While at least two athletic directors in the SWAC have expressed frustration with Alcorn State’s decision to pull out of this spring’s football schedule, Texas Southern athletic director Kevin Granger is not in that crowd.
Granger is concerned about the SWAC power program after it was made official earlier this week that the two-time defending conference champion was opting out of the six-game conference-only schedule due to COVID-19 concerns surrounding the football program. The Tigers are scheduled to travel to Lorman, Miss. to take on the Braves on April 10.
“No ill feelings towards them because we are going to miss a football game,” Granger said to The Defender on Thursday night. “That wasn’t even my concern. During COVID everybody has been affected. We’ve had to cancel basketball games and you name it. So, every time you look around there is a game being canceled, so I didn’t go to the side of it at all.”
After a week of talk that the Braves were pulling out of the shortened spring schedule due to COVID-19 concerns, the school made it official on Tuesday. This comes after the 10-member league voted to postpone last fall in favor of the spring when it felt there would be a better handle on the spread of the worldwide pandemic.
At this article’s posting, SWAC officials had declined to discuss the matter.
The 2021 SWAC spring slate is scheduled to begin February 27. The Braves now say they will focus on getting through the COVID-19 related issues while having a real spring practice in preparation for the 2021 fall schedule.
“Instead of preparing for spring competition, the program will move forward with traditional spring practice to prepare for fall play,” Alcorn State coach Fred McNair said in a released statement. “With ongoing health and safety protocols in place, the team will continue with monitored conditioning, strength training, and practices.”
There is speculation that Alcorn State wanted to spare the expense of putting on an abbreviated schedule that does not include classic games that are often lucrative to HBCU programs or “money games” against bigger Division I programs and the Celebration Bowl that pits the SWAC and MEAC champs for the Black College Football national championship that won’t be played this spring.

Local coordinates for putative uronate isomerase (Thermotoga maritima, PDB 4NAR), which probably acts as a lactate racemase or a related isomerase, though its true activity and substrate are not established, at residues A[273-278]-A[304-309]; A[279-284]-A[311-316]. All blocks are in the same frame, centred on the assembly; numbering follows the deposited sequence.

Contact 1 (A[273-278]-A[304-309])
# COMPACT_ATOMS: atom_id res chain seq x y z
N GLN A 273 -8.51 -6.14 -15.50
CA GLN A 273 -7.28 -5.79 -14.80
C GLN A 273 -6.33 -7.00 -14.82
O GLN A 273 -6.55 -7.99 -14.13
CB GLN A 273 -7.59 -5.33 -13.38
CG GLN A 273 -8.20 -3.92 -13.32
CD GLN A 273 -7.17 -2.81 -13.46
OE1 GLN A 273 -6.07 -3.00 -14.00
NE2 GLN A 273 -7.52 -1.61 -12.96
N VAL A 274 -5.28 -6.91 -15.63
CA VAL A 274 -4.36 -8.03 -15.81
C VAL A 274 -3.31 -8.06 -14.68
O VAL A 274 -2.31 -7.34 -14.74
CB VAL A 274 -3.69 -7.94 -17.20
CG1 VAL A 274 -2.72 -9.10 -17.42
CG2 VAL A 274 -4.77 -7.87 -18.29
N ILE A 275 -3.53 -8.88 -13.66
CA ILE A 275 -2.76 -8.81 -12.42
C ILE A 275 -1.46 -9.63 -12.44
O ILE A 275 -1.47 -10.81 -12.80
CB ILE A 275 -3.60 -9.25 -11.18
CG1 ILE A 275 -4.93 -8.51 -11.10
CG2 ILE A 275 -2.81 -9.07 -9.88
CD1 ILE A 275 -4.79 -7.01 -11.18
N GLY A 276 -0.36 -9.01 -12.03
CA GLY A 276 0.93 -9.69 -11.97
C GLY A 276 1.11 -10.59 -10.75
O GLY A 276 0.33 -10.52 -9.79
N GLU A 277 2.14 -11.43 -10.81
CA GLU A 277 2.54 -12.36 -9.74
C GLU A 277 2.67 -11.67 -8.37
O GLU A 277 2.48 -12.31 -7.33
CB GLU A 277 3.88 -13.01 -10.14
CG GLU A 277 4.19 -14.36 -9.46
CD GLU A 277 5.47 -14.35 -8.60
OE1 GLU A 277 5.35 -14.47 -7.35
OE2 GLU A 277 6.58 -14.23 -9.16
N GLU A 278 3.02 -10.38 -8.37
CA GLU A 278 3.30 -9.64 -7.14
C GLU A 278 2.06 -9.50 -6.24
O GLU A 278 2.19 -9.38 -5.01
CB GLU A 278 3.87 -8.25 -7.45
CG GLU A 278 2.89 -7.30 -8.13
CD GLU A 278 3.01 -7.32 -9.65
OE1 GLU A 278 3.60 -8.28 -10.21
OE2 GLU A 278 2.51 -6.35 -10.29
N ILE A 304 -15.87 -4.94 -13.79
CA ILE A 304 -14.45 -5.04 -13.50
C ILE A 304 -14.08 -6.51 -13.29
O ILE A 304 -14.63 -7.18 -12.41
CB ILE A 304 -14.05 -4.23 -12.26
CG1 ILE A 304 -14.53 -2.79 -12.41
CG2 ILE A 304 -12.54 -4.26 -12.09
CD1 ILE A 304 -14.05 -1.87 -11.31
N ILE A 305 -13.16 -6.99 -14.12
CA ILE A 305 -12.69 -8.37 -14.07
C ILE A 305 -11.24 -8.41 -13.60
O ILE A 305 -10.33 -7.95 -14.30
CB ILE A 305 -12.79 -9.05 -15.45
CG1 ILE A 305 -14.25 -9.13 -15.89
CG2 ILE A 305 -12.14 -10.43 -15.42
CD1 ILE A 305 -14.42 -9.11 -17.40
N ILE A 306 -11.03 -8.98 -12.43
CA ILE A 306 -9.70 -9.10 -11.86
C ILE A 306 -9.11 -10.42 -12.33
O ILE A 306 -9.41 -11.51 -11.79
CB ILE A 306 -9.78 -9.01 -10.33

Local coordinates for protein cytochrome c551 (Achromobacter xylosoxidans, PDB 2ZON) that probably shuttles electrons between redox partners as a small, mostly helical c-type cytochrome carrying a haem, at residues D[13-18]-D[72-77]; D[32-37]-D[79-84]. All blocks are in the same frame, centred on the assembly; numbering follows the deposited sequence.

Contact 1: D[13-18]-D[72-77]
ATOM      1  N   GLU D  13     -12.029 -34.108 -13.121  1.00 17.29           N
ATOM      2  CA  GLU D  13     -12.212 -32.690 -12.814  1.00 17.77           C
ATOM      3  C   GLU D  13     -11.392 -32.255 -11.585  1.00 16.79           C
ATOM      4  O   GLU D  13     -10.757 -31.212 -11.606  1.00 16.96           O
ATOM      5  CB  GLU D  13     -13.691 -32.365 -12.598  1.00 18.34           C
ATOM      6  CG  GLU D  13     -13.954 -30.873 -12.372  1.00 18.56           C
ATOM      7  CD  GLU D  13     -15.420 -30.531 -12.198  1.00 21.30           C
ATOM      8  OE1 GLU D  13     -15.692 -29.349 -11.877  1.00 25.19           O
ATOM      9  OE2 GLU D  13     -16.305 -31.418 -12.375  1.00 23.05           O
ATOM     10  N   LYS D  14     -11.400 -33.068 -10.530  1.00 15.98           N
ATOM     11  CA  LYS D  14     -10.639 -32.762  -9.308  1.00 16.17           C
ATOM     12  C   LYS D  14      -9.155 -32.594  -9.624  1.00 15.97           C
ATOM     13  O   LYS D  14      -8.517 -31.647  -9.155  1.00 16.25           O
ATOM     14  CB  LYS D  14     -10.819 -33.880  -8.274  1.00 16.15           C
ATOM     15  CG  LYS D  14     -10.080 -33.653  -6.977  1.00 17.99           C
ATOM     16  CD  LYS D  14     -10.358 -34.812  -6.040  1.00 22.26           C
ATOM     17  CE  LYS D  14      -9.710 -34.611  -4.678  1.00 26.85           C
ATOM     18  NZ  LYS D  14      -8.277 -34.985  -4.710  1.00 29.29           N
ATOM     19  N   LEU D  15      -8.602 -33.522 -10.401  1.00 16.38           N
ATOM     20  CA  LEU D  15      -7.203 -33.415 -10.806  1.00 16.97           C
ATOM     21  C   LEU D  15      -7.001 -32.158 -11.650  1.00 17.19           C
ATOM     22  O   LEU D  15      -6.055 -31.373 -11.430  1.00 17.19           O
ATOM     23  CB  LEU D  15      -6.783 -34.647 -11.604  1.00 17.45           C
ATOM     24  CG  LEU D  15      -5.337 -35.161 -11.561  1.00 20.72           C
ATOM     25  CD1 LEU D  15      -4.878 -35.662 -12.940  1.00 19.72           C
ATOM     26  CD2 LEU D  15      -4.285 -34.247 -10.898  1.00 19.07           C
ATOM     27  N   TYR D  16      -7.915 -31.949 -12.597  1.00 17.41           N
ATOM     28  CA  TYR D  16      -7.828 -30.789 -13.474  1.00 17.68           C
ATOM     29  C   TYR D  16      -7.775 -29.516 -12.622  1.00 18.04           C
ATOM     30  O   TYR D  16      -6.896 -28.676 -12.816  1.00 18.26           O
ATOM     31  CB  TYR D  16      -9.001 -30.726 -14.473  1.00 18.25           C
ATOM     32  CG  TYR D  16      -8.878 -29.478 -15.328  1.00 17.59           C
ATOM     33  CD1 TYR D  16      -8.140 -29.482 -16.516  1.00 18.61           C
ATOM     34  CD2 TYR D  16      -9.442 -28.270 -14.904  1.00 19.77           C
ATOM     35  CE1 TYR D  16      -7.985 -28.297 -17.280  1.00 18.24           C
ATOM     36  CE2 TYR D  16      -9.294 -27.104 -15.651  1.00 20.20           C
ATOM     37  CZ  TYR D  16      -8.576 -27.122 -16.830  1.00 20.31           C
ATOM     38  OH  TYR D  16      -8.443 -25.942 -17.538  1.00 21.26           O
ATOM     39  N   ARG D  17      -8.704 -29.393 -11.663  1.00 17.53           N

Moreover, the fact that Alcorn State admits it will have a traditional spring practice while it has said the pandemic has made it impossible to have a football season, has rubbed some the wrong way.
But that isn’t how Granger is looking at it.
“My immediate, initial concern was that I feel bad for Alcorn,” Granger said. “Obviously, they have to be going through some serious issues to want to cancel a sport that they are the most dominant in. Most universities are not quick to shut down a program that they have won the championship in the past couple of years and represented the conference in the Celebration Bowl.
“So for them to shut that down, my immediate concern was with their program and their organization, and I know that it had to be something serious for them to get to this point.”
The Braves are the only SWAC school that has pulled out so far, but they join MEAC’s Bethune-Cookman, Florida A&M and North Carolina Central and Big South member Hampton as HBCU programs that have backed out of playing this spring.
Granger counts Alcorn State backing out as a mild benefit to his program, because it’s one less road trip and also one less game the athletes will have to endure in a year where they will play two seasons.
“We wanted to play Alcorn, so don’t get it twisted. But we do understand that COVID is affecting every sport and every program differently,” he said. “I don’t know all of the challenges and different issues or concerns they’ve had down there at Alcorn, but I do know that it has been hard to manage during COVID.
“And by the time you bring in your football, which is your biggest sport on campus, that can present some serious challenges if you don’t already have things in place.”
Follow Terrance Harris on Twitter @terranceharris